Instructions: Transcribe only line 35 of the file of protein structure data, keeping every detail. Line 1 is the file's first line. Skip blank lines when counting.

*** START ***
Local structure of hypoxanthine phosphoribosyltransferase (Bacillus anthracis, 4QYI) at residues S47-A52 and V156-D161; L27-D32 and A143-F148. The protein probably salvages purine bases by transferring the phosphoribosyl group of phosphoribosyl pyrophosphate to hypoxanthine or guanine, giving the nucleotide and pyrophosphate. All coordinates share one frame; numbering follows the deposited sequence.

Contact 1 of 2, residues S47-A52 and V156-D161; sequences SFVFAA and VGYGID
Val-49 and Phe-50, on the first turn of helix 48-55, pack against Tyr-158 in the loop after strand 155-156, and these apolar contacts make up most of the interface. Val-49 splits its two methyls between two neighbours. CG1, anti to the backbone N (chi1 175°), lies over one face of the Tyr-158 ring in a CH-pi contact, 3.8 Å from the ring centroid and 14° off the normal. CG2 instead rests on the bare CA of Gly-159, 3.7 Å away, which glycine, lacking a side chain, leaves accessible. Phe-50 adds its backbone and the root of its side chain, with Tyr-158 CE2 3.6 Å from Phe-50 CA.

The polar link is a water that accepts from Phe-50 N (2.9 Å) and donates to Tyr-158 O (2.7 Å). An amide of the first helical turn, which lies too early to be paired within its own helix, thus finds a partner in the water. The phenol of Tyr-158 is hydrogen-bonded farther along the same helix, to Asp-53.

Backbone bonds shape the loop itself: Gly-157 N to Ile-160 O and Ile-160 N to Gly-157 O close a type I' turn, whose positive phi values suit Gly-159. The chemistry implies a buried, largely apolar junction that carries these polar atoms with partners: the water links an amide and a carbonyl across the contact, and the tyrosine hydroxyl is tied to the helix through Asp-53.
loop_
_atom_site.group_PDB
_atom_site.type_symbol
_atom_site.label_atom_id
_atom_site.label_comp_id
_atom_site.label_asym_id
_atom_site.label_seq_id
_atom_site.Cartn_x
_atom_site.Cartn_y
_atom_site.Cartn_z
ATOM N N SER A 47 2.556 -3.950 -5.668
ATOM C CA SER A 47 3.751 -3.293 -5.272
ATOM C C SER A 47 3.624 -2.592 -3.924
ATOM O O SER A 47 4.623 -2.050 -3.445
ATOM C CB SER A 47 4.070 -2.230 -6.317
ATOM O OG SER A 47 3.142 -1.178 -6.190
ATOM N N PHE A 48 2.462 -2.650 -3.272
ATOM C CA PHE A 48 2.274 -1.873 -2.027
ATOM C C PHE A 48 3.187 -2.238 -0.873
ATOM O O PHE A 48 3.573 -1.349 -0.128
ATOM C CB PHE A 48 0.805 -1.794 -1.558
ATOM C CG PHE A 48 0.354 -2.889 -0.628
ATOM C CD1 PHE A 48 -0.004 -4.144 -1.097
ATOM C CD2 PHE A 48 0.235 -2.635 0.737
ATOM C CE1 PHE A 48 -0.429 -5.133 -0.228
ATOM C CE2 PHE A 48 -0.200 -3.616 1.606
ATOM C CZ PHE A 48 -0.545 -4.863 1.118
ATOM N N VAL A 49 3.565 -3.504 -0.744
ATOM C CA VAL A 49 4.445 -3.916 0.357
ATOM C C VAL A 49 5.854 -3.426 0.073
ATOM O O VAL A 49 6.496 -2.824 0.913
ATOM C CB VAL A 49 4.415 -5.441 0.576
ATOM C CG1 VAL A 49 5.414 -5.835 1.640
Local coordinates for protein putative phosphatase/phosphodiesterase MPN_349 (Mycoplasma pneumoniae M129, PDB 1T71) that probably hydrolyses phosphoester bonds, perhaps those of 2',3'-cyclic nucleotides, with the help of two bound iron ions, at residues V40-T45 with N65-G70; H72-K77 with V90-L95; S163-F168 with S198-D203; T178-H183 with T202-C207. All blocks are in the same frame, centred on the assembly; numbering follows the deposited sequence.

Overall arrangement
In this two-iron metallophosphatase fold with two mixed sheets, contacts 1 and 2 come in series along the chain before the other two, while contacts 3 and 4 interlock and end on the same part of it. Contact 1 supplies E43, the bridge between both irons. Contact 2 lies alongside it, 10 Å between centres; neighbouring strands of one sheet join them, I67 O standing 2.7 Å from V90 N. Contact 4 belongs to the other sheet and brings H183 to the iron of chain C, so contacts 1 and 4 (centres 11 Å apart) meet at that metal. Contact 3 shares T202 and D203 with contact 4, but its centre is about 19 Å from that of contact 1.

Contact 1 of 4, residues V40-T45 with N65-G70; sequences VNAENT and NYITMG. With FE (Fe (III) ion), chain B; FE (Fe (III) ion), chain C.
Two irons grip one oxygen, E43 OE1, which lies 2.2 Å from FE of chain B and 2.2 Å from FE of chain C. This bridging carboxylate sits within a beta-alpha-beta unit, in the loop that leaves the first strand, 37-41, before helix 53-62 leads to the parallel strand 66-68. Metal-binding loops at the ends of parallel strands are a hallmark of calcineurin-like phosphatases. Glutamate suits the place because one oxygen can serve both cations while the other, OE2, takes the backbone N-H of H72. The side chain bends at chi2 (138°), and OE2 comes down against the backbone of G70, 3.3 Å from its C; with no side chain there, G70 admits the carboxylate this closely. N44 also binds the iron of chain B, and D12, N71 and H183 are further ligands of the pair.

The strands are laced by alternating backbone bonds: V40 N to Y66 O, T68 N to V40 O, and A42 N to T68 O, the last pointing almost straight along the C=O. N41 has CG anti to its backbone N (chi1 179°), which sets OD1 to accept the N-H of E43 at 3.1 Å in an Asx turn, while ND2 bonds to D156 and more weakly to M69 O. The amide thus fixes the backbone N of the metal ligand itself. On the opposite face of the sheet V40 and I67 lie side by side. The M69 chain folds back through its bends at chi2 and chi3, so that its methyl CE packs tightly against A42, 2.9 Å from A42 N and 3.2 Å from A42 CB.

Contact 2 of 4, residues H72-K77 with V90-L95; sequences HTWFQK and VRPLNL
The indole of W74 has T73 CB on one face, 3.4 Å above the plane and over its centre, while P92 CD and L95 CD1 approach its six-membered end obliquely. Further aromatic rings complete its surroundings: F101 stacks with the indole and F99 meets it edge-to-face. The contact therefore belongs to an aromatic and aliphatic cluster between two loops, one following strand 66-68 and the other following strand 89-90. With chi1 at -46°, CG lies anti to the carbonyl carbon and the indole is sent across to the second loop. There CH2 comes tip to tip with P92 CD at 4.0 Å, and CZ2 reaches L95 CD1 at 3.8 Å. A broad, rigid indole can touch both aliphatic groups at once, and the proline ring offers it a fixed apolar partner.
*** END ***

ATOM C C VAL A 49 5.854 -3.426 0.073